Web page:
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Housing affordability ratio remains high but are second steppers worse-off?

Housing affordability ratios have fallen back to pre-pandemic levels but remain high, Office for National Statistics (ONS) data shows.

The latest figures from the ONS show that in 2023, full-time employees in England could expect to spend around 8.3 times their annual earnings buying a home. The equivalent figure in Wales is 6.1 times their annual earnings.

At the national level, these ratios are similar to 2022, and represent a return to the pre-coronavirus pandemic trend after a large increase between 2020 and 2021, the ONS said.
The figures show that in 2021 the housing affordability ratio in England hit a high of 9.06 but fell to 8.26 by the end of 2023.

It is still higher than the 6.76 recorded in 2013, while the figure was below 5 times during the 1990s.

In the 318 local authorities in England and Wales, housing affordability improved in 237 (75%) since 2022, worsened in 77 (24%), and stayed the same in the remaining 1%.

It comes as research by eXp found it is actually second-steppers suffering the most from the current conditions of the property market due to a lack of appropriate stock.

The self-employed agency brand analysed the current population of the nation, splitting it down into the homebuyer demographics of first-time buyers (29 to 40), second-time buyers (41 to 64) and downsizers (65+), before also dissecting current housing stock based on property type.

It found that while first-time buyers make up just 25% of the total population, the number of homes suitable for this cohort currently account for the largest proportion of housing market stock.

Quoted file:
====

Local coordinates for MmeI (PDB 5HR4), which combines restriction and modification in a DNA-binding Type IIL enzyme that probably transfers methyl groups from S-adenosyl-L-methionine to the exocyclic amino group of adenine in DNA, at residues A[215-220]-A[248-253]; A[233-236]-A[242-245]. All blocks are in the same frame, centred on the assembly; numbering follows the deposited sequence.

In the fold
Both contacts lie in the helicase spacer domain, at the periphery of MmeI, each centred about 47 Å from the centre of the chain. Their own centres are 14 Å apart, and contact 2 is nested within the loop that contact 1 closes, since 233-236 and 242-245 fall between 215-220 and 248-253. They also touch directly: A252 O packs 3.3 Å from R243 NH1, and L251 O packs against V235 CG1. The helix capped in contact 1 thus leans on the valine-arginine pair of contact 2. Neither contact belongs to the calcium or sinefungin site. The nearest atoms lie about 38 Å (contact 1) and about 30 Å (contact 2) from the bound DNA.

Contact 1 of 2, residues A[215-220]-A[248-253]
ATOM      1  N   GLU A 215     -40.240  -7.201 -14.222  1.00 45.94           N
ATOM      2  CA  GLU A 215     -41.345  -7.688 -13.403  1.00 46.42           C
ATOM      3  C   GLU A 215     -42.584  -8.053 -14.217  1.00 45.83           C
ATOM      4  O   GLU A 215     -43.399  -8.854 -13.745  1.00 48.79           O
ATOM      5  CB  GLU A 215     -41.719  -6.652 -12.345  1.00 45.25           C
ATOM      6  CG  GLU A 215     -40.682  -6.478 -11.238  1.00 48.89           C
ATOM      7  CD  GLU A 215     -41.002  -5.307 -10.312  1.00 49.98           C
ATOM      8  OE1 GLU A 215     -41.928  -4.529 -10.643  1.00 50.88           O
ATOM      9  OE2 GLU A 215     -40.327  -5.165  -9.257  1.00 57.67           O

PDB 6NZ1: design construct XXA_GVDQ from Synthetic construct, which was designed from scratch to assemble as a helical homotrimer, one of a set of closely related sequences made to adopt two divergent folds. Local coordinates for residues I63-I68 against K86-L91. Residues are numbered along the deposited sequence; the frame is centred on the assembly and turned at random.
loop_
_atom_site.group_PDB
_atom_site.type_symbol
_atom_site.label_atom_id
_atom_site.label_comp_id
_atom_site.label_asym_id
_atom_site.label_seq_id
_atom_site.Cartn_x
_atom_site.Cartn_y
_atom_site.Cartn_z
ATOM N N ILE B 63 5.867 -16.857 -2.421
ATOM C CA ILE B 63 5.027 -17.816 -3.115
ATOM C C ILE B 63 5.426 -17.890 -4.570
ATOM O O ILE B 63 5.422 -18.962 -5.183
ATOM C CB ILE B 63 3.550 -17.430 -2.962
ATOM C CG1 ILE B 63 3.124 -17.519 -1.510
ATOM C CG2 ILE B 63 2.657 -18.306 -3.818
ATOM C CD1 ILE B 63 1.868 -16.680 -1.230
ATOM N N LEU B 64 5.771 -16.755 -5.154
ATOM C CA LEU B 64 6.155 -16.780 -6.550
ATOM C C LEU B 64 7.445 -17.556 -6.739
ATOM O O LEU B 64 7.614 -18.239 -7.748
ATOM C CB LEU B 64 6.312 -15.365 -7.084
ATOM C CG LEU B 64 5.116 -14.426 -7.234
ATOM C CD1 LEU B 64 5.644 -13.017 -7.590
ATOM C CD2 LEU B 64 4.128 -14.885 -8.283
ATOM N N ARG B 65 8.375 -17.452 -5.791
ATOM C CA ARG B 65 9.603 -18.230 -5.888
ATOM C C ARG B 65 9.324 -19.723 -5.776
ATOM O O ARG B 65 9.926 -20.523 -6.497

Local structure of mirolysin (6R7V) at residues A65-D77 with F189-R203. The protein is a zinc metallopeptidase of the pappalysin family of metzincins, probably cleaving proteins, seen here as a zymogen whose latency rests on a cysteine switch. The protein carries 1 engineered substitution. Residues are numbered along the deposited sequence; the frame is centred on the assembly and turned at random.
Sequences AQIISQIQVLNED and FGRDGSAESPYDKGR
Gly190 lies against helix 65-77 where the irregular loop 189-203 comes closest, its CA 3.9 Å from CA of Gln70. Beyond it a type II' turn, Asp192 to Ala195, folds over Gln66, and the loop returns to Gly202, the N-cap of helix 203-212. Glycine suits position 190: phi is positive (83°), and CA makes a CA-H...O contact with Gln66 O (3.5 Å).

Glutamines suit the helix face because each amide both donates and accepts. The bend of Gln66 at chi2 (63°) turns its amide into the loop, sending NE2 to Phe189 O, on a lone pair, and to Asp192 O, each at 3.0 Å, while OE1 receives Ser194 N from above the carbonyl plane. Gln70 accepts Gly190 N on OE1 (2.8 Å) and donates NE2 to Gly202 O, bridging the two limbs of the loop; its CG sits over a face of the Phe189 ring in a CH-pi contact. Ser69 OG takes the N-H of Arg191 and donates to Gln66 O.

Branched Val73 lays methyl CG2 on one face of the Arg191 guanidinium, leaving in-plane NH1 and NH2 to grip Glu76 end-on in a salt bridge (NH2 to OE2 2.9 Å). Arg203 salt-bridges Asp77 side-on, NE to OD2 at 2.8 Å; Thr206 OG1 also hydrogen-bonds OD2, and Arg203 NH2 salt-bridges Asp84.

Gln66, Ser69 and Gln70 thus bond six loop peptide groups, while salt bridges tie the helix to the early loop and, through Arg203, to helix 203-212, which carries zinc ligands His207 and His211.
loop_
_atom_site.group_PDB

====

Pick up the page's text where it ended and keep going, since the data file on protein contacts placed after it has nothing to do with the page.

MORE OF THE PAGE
There are an estimated 5.4m flats accounting for 23% of total housing stock, while some 6.6m terraced homes make up 28% of all available housing, according to eXp’s research.

In contrast, while second-time buyers may account for 47% of the homebuying population, they are facing a shortage of stock.
Semi-detached homes account for just 24% of housing stock, with detached homes forming just 8%, the research shows.

Adam Day, head of eXp UK, said: “There’s no denying that first-time buyers are at a severe disadvantage when it comes to climbing the property ladder but it’s clear that the government’s insistence on fuelling demand while neglecting supply is only making the issue worse. 

“At the same time, our research shows that when it comes to the issue of supply, the market is seriously out of kilter, with an oversupply of first-time buyer suitable homes to serve the smallest proportion of the homebuying population.

“Yes, more must be done to incentivise downsizers in particular, as it will help unclog the higher rungs of the housing market, however, we need to deliver homes suitable to do so if we have a chance of rebalancing the market.”


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